About This Program
Target Population: Young adults between the ages 17 and 22 who are leaving the foster care, juvenile justice, and/or mental health systems
For children/adolescents ages: 17 – 22
YVLifeSet provides intensive in-home support and guidance to young adults leaving the foster care, juvenile justice, and/or mental health systems, as well as to others who find themselves at this stage in life without the necessary skills and supports to make a successful transition to adulthood. Program success is defined as a young adult’s maintenance of stable and suitable housing, avoidance of negative legal involvement, participation in an educational/vocational program, and development of life skills necessary to become a successful, productive citizen. The program not only assists with young adults who are “aging out” of state custody, but also works with the young person’s family and support systems to ensure a more successful transition.
The goals of the YVLifeSet program are:
- Maintenance of stable and suitable housing
- Avoidance of negative legal involvement
- Participation in an educational/vocational program
- Establishment of permanent relationships with caring adults
- Development of the life skills necessary to become a successful, productive citizen
The essential components of the YVLifeSet program include:
- Low caseloads - YVLifeSet specialists work with 8 to 10 young adults at a time.
- High intensity - YVLifeSet specialists have a minimum of one face-to-face contact with young adults weekly and are available 24 hours a day, 7 days a week.
- Individualized - Young adults determine the goals they want to pursue and specialists work with them in their own environment, seeing them at their home, work, school, or wherever is convenient for the young person. The program can begin while youth are still in custody and residing in a foster home by starting to address any concerns that exist around making a successful transition into adulthood.
- Importance of family - Despite the disruption of relationships with their family of origin due to their entry into state custody, young adults who have aged out of care often find themselves wanting and/or needing to reestablish those relationships in a way that provides meaningful support and assistance. YVLifeSet specialists work with young adults to make connections and achieve healthy and supportive relationships with their family (however they define it).
- Structured program model - YVLifeSet has a clearly defined logic model, specified assessment practices, a list of interventions customized to focus on each youth’s particular need (such as increasing emotional regulation, alleviating behavioral struggles, and strengthening cognitive processes; providing psychoeducation about trauma; and providing goal-directed, client-centered counseling for eliciting behavioral change), and a structured supervision and consultation model that ensures the specialists’ adherence to the program model and provides intensive support to YVLifeSet specialists as they work with the young adults.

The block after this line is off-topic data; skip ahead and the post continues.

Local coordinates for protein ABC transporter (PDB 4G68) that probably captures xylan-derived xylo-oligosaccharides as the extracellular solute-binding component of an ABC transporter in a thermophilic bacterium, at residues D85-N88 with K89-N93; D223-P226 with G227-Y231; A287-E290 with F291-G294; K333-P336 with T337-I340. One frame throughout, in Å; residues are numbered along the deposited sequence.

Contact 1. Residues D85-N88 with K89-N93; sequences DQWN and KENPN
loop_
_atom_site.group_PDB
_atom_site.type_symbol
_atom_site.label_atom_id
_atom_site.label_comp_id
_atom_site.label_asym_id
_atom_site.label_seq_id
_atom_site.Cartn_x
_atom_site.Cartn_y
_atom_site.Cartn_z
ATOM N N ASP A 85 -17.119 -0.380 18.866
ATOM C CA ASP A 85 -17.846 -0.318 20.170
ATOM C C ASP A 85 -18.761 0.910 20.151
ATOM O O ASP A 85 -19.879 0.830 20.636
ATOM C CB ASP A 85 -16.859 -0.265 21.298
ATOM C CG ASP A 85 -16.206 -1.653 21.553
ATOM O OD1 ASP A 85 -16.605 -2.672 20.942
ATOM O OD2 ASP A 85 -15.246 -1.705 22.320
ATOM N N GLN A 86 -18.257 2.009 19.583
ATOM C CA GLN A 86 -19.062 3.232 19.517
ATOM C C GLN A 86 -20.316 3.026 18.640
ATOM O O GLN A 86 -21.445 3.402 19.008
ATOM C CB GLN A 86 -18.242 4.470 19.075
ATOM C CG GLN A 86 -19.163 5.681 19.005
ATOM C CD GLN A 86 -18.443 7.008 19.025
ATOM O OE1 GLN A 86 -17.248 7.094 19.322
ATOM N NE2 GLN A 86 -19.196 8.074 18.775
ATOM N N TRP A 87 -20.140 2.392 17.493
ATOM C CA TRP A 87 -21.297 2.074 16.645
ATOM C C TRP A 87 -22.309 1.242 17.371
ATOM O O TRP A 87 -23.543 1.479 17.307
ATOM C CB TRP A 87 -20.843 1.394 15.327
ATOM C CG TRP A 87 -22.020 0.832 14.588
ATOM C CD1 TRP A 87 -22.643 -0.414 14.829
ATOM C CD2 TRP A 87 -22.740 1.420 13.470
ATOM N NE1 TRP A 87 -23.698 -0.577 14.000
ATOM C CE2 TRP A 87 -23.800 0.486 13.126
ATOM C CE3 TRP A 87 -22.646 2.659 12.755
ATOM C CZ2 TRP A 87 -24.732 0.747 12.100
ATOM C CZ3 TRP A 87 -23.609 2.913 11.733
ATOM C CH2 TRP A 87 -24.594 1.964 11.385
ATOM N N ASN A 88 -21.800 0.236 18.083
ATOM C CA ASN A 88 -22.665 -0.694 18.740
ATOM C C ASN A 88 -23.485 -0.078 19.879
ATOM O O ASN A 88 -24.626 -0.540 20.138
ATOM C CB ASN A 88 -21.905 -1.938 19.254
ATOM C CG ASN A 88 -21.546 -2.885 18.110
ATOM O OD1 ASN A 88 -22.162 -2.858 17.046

- Individual and system-focused services - Services are aimed not only at the individual but at all the areas (systems) that may affect the young adult (e.g., community, peer group, family, school, and work).
- Multiple and individualized outcomes approach - Based on each young person’s individual circumstances and needs, YVLifeSet specialists help young adults find and maintain employment, find affordable and safe housing, continue their education by applying for scholarships and pursuing state funding when available, accessing health care and organizing a support network.
- Partnerships - YVLifeSet specialists collaborate with other programs/agencies to ensure that young adults are able to access all needed supports to reach their goals.
- Evaluation and review - Adherence measures are gathered annually and quantify, from multiple sources and views, clinical and operational implementation of the key practice elements
YVLifeSet directly provides services to children/adolescents and addresses the following:
- Youth who are aging out of the child welfare system
Services Involve Family/Support Structures:
This program involves the family or other support systems in the individual's treatment: YVLifeSet specialists work not only with the individual young person, but in all areas (systems) that may affect the young adult (community, peers, family, school, and work). Based on each young person’s individual needs, circumstances, and goals, specialists help young adults create a sustainable support network among family, friends, and service providers. Specialists collaborate with staff at other programs/agencies to ensure the young adults are able to establish the supports necessary to achieve their goals.
Generally at least one weekly hour-long face-to-face session plus other calls/text throughout the week as needed; crisis prevention and intervention available 24 hours a day/7 days a week
6 to 12 months, with an average participation of 7 to 9 months
This program is typically conducted in a(n):
- Adoptive Home
- Birth Family Home